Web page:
Study Shows Healthy Eating Can Be Cheap
by Karen Collins, MS, RD, CDN
One barrier to healthy eating noted frequently in consumer surveys is the perception that nutritious foods are more expensive than less healthy alternatives. But a study published in the Journal of the American Dietetic Assn. found that choosing healthy food does not, in fact, increase the grocery bill. As families who participated in the study got more practice at making healthier choices, food costs actually dropped.
This study, which encouraged nutritious eating and weight control, grouped foods into three categories. Participants were encouraged to eat plenty of foods like fruits and vegetables, which are high in nutrients and low in fat and calories. Foods with important nutrients but slightly higher fat content were to be included in amounts appropriate to individual needs. An important part of the program involved decreasing consumption of a third group of foods, those lower in nutrients and higher in calories and fat. Participants were encouraged to limit this group (which also included foods low in fat and calories but also low in nutritional value) to no more than 15 servings per week.
At the end of the study, the overweight children and parents ended up 5% to 8% less overweight than at the beginning. Furthermore, contrary to the belief that healthier eating is more expensive, costs actually decreased after one year, falling to the level of the low-cost food plan devised by the U.S. Department of Agriculture.
Eating less of the foods that are low in nutrients and high in fat was largely responsible for both weight loss and lowered costs. Initially, these foods made up about 60% of the food eaten and more than 62% of food costs. After a year, they accounted for only 40% to 50% of the food eaten and about 50% of food costs.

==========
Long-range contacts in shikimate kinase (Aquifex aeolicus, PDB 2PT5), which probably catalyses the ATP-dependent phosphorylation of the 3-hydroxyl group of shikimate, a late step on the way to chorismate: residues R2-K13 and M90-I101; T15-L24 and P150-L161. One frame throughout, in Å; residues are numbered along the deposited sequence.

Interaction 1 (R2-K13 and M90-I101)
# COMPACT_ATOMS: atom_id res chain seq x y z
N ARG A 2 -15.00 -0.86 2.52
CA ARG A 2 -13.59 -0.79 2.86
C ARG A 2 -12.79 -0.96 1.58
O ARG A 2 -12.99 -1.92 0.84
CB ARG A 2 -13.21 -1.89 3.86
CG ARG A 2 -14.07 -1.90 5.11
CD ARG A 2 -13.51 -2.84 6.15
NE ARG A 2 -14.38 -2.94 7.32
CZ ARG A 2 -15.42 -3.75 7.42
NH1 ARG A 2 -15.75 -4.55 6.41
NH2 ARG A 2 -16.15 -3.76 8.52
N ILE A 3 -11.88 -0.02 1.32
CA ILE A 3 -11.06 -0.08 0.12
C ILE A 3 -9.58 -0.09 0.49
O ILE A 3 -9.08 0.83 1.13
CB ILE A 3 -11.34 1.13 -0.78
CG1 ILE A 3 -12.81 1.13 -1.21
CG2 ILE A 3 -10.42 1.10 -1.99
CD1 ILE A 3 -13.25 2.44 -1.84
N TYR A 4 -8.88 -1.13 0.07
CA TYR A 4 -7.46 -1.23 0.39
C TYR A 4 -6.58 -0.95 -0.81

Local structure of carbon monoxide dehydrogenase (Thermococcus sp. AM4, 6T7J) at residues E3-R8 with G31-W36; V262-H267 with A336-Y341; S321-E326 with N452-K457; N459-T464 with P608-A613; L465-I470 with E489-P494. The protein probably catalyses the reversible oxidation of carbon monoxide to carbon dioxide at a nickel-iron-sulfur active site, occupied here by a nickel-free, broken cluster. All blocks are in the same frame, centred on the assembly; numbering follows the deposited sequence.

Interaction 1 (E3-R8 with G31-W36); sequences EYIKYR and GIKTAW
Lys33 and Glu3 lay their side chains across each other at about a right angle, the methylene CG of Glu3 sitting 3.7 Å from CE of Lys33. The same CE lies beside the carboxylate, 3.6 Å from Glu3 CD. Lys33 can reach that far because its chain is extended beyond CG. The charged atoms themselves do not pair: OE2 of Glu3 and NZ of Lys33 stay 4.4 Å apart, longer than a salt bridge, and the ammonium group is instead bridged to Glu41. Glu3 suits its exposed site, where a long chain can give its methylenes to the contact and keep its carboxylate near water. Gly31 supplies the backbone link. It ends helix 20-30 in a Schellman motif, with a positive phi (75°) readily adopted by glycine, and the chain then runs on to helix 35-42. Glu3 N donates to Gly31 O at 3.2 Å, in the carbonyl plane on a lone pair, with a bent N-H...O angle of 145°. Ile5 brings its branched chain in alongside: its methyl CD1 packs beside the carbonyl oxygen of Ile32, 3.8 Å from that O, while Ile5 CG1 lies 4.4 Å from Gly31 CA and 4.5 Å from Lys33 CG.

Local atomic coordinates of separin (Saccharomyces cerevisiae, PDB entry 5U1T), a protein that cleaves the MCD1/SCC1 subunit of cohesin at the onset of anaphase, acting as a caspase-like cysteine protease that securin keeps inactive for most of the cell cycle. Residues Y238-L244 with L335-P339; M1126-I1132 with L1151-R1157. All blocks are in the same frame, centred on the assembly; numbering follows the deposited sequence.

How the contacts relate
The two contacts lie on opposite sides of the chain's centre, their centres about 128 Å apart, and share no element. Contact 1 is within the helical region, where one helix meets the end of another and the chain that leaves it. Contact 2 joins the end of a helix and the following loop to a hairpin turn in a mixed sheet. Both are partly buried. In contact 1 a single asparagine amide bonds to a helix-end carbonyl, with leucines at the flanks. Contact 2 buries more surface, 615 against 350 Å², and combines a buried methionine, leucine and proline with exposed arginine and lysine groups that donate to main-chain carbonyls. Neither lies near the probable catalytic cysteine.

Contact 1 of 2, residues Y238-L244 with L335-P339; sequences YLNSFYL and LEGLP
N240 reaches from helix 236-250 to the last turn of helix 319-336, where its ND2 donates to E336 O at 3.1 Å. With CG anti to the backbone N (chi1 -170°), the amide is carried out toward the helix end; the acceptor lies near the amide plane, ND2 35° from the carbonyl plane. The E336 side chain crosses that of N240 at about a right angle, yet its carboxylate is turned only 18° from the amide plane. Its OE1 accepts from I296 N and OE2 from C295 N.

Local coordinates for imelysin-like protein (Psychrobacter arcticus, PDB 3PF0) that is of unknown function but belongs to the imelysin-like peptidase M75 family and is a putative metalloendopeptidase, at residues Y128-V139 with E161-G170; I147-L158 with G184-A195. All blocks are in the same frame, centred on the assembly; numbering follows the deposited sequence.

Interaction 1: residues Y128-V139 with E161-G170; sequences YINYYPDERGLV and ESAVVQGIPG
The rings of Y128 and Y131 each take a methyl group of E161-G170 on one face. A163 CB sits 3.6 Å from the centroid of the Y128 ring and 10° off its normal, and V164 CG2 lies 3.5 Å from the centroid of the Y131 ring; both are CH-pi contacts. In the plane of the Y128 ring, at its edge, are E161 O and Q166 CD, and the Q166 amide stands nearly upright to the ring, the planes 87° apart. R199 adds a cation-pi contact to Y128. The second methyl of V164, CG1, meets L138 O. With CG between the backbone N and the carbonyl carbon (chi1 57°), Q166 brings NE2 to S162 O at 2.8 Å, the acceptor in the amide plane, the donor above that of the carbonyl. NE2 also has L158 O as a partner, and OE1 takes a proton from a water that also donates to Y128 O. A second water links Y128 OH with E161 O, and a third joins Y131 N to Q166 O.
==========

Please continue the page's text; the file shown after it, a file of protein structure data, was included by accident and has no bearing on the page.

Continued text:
Many consumers focus on the "high" cost of healthful foods like fruits and vegetables but forget that high-fat meats, convenience foods, snacks, bakery items, soft drinks and other less nutritious foods can add up to significant expense. For most people, healthier eating is not just about adding more fruits and vegetables, it also involves using them to replace high-calorie/high-cost foods.
A more healthful diet may also reduce food costs when portion sizes are downsized to match actual physical hunger. Buying less food means food costs will go down.
The drop in food costs in this study did not occur immediately. Most of it occurred six to 12 months after the program started. Researchers observe that at first, families may have tried to reduce fat and calorie consumption while keeping habits essentially the same. For example, they may have switched from regular to reduced-fat foods. As time went on, they may have made larger shifts in food choices or preparation.
It is possible, of course, that healthier eating habits could lead to higher costs if purchases include out-of-season produce, low-fat desserts or exotic juices. But the important fact, proven by research, is that health-savvy eating can also be budget-savvy. And that's before you consider the long-term payoff of lowered risk of cancer and other health problems.
The American Institute for Cancer Research is the only major cancer charity focusing exclusively on the link between diet, nutrition and cancer. Its website is http://www.aicr.org.